Updated: May 30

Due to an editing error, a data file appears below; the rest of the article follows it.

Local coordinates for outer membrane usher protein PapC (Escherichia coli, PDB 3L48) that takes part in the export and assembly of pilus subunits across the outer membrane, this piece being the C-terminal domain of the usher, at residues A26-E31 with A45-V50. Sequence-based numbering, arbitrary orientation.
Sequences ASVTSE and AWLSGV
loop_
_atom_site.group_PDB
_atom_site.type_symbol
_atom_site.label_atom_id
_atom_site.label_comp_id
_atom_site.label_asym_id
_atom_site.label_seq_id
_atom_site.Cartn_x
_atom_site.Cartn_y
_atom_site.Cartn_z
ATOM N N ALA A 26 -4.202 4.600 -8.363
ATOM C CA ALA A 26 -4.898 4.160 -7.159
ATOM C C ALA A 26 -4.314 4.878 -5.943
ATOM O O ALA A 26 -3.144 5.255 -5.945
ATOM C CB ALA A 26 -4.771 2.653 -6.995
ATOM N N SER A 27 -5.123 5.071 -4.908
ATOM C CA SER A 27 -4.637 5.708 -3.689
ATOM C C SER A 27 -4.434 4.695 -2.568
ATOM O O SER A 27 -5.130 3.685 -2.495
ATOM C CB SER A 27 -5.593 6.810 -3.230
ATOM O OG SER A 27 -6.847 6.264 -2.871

Like other holidays that have come and gone during COVID-19, Mother’s Day will be a lonely holiday for many this year. Quarantine has most people separated from their Mom, unable to celebrate with family and children the way they usually do. Some have lost their Mom this year, and for the first time, they will face Mother’s Day with a hefty serving of grief and loneliness, instead of cake and chocolate. Some mothers lost a child this year, and they will be missing the hugs, hand made cards or Mother’s Day call from them for the first time. Instead of celebrating, their hearts will ache for the moments when they used to share a fancy meal, and curl up in front of the TV for a movie, belly, and hearts full. The first Mother’s Day without Mom stings like a swirl of murder hornets even without a pandemic taking place. But this year, Mother’s Day will be exponentially more painful for the “newbies” to mother loss, especially those who are quarantined alone, without friends or family for support. A day we typically spend honoring the tremendous effort, and sacrifices mothers make for their families, will be intertwined with pangs of longing for those who are not with us. Which is why it is crucial we find ways to co-exist with sorrow. As humans, we instinctually turn away from perceived threats as a means of protection, and in modern times, emotional pain has become one of our greatest enemies. We run from it like the plague (see what I did there?), and we try to shove it out of our conscious experience by distracting or numbing ourselves until it goes away. But this year, considering all the turmoil we’ve been through collectively, I am deciding to stop running and hiding from the emotions. For the last 14 years, I have spent the majority of my grief in anger. As much as I’ve tried to deny it, manage it, rationalize it, and wish it away - subconsciously, I am angry. Not just mad, but rageful at times. Not all the time, but when I am feeling weak or run down, anger is my go-to emotion. Because for me, anger is more comfortable to access than sadness, but also because it is an entirely human experience to be angry over the inconceivable sudden loss of my Mom. This Mother’s Day, as a gift to my Mom, I’m going to stop ignoring what I feel. I know she would want me to because it’s the only way to heal and find peace with what happened so many years ago. I’m going to wallow in the guilt and let it ring me dry of tears, and after 14 years, I’m talking about it openly. Through therapy and my experience as a psychotherapist, I’ve learned that what stays in the dark is what holds the most power over us. On Mother’s Day, I’m going to take this opportunity to allow myself to feel my emotions without immediately trying to extinguish the pain. And then, I’m going to notice and observe, without judgment, what they truly are: vibrations in my body, stimulated by my brain, in response to a thought. It’s incredible how easily thoughts can have me spiraling out of control, and that’s okay too. If this happens, I will remind myself that disturbing thoughts are a normal part of grief (and life in general). Distilling the process down to these incremental parts reminds me that the most feelings can ever be are uncomfortable, and in time, they will pass. I find this to be a huge relief. Feeling uncomfortable is already a part of everyday life in quarantine. Painful emotions, while not always enjoyable, are ultimately less harmful if we give them space to exist. In that space, we can let pleasure and joy enter back into our hearts, eventually. While we may not choose to pursue feeling uncomfortable regularly, being in discomfort is where we have our most enormous power to overcome adversity and ignite inner growth. It motivates us towards change, and it reminds us that experiencing pain is part of the roller coaster ride of being alive. We are built for this! We can’t have the highs without the lows. So on this low day, during this low time, I am inviting my old pals, "grief and guilt" to share these moments with me. What feelings can you welcome to come and visit you, if only for a short time? *Disclaimer: I am not a doctor, and this is not psychological or medical advice. If you are experiencing acute distress, having thoughts of harming yourself or others, are unable to eat, sleep, or function in daily life, please seek the help of a medical professional.